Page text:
• Slides. Slides should be well anchored, have firm handrails for gripping, and have steps with good traction and drainage holes. There should be no spaces between the slide platform (at the top) and the slide itself, where shoelaces or strings from clothing could catch and cause injury. Make sure metal slides are shaded or covered with a protective coating to prevent the metal from heating up in the sun and causing burns.
  • Seesaws. The handles of the seesaw should be secure and easy for children to grip. There should be a soft bumper under the bottom of the seat to absorb the impact with the ground, and all pivot points should be covered to prevent pinched fingers.
  • Merry-go-rounds. Merry-go-rounds should be anchored firmly into the ground and have handles that children can grasp easily. The bottom surface of the merry-go-round should be positioned so that children cannot slide underneath, and the gearbox should be covered so fingers cannot get caught. A mechanical device (governor) should be attached to limit the speed of the unit.

When they are done playing at the playground, children should be reminded to leave the area in as good a condition as they found it. Have the children redistribute any loose surfacing that may have been pushed aside during play. Close any gates that are open.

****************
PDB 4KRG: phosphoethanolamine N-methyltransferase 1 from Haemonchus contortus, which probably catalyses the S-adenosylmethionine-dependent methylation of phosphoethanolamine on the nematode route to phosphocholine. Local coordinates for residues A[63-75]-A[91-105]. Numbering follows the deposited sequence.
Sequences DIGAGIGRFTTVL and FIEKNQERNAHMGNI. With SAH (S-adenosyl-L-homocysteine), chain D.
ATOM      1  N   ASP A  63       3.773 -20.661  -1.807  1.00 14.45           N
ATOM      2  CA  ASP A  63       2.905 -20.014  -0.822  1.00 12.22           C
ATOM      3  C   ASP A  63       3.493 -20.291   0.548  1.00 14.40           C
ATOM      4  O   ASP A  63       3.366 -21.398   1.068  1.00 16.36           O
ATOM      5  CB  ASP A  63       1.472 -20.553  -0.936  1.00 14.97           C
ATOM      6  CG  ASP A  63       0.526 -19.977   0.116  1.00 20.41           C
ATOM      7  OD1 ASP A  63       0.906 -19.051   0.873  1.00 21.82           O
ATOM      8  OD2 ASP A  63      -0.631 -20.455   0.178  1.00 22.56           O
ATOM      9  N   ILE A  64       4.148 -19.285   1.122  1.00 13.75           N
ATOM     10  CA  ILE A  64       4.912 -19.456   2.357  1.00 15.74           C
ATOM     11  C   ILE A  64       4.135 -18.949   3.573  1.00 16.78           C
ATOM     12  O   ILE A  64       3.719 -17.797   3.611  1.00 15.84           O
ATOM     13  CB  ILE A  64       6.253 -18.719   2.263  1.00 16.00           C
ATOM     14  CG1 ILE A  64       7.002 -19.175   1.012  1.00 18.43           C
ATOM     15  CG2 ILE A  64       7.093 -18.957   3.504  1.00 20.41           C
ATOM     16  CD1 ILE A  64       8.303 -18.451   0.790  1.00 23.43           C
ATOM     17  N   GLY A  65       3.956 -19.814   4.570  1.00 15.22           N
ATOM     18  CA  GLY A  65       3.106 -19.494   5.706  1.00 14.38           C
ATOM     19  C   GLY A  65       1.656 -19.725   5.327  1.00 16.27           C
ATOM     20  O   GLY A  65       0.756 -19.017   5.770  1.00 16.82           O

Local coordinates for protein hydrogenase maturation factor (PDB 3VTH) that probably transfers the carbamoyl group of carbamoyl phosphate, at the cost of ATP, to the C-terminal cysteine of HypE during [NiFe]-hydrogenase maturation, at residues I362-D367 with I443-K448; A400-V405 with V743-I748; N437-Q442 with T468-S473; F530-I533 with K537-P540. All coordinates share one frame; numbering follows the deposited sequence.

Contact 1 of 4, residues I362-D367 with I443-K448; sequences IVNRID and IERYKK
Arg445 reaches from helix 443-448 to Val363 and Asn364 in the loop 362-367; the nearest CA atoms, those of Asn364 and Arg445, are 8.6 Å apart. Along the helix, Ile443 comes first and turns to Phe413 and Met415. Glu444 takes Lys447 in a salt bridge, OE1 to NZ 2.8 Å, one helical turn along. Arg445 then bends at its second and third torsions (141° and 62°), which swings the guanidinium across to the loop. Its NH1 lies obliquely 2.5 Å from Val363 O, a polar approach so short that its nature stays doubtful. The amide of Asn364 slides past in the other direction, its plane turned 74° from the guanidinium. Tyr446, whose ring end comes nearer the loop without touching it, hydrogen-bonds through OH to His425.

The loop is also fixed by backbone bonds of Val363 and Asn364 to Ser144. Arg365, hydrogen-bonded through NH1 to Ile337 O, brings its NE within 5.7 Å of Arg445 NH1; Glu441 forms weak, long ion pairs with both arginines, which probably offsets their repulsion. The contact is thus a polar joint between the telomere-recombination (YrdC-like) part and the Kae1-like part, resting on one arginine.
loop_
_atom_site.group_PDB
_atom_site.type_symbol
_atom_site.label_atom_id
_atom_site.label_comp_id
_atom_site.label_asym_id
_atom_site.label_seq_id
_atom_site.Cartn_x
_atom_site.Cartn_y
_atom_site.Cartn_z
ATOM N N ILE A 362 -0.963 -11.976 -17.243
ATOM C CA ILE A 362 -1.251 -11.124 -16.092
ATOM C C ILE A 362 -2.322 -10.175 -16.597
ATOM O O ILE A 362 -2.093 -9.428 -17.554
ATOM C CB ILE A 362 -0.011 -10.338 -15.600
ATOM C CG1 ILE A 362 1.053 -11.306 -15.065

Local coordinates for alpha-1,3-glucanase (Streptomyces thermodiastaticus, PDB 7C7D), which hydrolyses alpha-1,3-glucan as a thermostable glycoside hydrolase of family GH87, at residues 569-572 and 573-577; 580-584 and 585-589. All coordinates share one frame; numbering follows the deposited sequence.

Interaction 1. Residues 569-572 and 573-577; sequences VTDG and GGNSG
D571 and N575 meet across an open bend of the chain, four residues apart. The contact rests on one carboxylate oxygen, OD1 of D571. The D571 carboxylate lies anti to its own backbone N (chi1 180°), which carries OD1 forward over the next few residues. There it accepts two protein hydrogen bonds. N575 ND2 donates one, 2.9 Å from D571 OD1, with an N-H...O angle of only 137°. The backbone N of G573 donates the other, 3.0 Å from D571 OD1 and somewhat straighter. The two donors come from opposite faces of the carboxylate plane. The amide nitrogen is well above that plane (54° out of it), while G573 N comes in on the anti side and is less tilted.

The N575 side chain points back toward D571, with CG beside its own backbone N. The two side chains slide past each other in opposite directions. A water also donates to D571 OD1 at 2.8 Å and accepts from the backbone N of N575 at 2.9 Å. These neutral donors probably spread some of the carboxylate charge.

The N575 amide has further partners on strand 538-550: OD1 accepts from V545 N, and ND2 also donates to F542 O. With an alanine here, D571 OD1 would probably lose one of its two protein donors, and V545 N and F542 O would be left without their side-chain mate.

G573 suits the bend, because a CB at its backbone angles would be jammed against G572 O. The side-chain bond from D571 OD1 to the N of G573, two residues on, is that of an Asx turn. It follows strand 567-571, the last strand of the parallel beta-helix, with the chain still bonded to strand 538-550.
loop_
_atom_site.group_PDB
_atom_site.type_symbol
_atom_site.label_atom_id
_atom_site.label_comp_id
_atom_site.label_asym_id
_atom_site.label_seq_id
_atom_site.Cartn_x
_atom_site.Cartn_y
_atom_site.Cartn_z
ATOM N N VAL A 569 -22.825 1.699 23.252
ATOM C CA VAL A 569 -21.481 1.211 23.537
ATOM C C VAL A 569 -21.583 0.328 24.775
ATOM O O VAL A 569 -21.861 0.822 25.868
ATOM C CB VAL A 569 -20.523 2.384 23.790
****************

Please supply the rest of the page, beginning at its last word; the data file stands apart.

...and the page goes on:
If you or your child find any problems that you can’t handle yourselves, contact the administrator of the play area to point out the problems and suggest changes. If an injury occurs, contact the administrator of the play area and report the injury, the condition of the play area at the time and any factors that may have been related to the incident.

To report a product hazard or a product-related injury, write to the U.S. Consumer Product Safety Commission (CPSC), Washington, DC 20207 or call the toll-free hotline at 1-800-638-2772. For more information on playground safety, visit the CPSC Web site or the National Program for Playground Safety Web site.

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child safety,children,playground safety,safety
Last updated August 08, 2014